Further, we need to be careful that we don't define physical death only by our western, north American cultural norms (ceasing to exist once for all), but allow the overriding principal of spiritual death (the hermanutical principle of "first mention") to define our understanding of physical dying (not allow our understanding of physical death to define our understanding of spiritual death – that would be backwards). There are references in the OT that would use the kind of language of separation to talk about physical death - e.g. “And as her soul was departing (for she was dying)…” Genesis 35:18

I’m not sure I understand or rap my brain around what you mean by: “The length of the judgement is eternal (for both cases), but it doesn't necessarily require that the judged will live eternally.” How can “judgement/punishment” be eternal when the one being punished isn’t around? Wouldn’t punishment cease the moment the person who’s being punished ceases to exist?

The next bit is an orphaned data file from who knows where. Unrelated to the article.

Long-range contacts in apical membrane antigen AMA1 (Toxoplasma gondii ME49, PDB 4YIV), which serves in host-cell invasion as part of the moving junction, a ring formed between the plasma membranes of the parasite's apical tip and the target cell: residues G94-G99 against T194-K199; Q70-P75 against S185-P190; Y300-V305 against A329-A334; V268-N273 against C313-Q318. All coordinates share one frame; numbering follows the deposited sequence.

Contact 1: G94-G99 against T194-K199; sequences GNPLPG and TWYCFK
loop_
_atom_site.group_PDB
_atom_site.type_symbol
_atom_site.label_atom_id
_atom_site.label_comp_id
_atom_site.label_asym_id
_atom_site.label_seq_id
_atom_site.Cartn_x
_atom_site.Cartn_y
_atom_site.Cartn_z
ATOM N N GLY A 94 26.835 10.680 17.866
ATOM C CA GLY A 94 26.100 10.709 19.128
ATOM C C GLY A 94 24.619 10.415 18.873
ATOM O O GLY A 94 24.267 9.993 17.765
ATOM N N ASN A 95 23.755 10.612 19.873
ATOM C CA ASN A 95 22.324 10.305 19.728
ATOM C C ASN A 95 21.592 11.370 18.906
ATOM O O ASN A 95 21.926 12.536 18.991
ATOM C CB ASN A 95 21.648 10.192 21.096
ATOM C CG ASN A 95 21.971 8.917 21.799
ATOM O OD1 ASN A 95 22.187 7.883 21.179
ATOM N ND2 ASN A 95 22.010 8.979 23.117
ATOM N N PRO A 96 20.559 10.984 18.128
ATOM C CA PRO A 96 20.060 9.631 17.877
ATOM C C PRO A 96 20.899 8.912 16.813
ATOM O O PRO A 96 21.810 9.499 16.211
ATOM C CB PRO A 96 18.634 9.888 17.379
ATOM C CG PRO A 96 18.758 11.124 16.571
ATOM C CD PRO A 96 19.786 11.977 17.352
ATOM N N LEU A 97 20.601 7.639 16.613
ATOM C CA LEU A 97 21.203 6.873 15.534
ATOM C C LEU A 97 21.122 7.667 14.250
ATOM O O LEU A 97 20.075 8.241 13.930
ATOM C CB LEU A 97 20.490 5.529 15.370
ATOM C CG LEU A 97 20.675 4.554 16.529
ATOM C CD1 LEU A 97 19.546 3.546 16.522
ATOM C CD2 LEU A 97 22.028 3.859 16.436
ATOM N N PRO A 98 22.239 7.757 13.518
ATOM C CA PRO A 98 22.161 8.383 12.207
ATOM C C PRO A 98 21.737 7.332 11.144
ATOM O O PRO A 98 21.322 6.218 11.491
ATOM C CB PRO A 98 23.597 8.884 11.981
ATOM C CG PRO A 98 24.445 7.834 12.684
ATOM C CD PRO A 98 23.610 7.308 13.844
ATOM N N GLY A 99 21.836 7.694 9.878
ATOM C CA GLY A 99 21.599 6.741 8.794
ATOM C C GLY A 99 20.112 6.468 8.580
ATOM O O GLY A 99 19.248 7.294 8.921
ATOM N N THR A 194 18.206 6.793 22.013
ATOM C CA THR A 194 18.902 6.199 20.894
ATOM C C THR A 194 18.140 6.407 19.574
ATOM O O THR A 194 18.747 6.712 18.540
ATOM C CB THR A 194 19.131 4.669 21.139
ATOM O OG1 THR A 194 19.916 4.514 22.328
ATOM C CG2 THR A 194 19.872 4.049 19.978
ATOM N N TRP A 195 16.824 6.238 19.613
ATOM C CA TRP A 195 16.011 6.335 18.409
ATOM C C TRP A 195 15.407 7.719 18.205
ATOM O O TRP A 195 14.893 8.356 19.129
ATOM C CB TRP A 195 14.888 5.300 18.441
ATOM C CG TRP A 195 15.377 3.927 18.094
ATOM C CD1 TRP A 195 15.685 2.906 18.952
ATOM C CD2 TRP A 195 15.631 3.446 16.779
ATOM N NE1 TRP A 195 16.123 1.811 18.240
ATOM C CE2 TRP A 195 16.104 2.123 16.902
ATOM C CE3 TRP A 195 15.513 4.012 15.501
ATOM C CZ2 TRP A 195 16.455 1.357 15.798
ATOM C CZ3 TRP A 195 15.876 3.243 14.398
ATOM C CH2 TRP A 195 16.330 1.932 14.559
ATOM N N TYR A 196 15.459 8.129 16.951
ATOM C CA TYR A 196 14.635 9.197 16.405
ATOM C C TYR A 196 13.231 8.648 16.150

Jonathan said...

I'll try to explain better.

I can't think off hand of any modern day punishments that last forever. We like giving second chances. But consider a thief a while back in the middle east. If he was caught stealing his hand would get cut off. You could say the punishment lasted forever. They didn't keep cutting off his hand, but the results of the punishment would continue for the rest of his life.

Heb. 6:2 mentions "eternal judgment"

Does the judgment keep occurring over an over again for eternity? I think we read this as judgment occurs, and the result lasts for eternity.

Heb. 9:12 mentions "eternal redemption"

Does the redemption keep occurring over an over again for eternity? I think we read this as we are redeemed, an the result lasts for eternity.

Jude 1:7 says "In a similar way, Sodom and Gomorrah and the surrounding towns gave themselves up to sexual immorality and perversion. They serve as an example of those who suffer the punishment of eternal fire."

(Or eternal punishment of fire? I don't know?)
But we know they were punished once, and the results lasted forever.

Does that help explain this point of view better?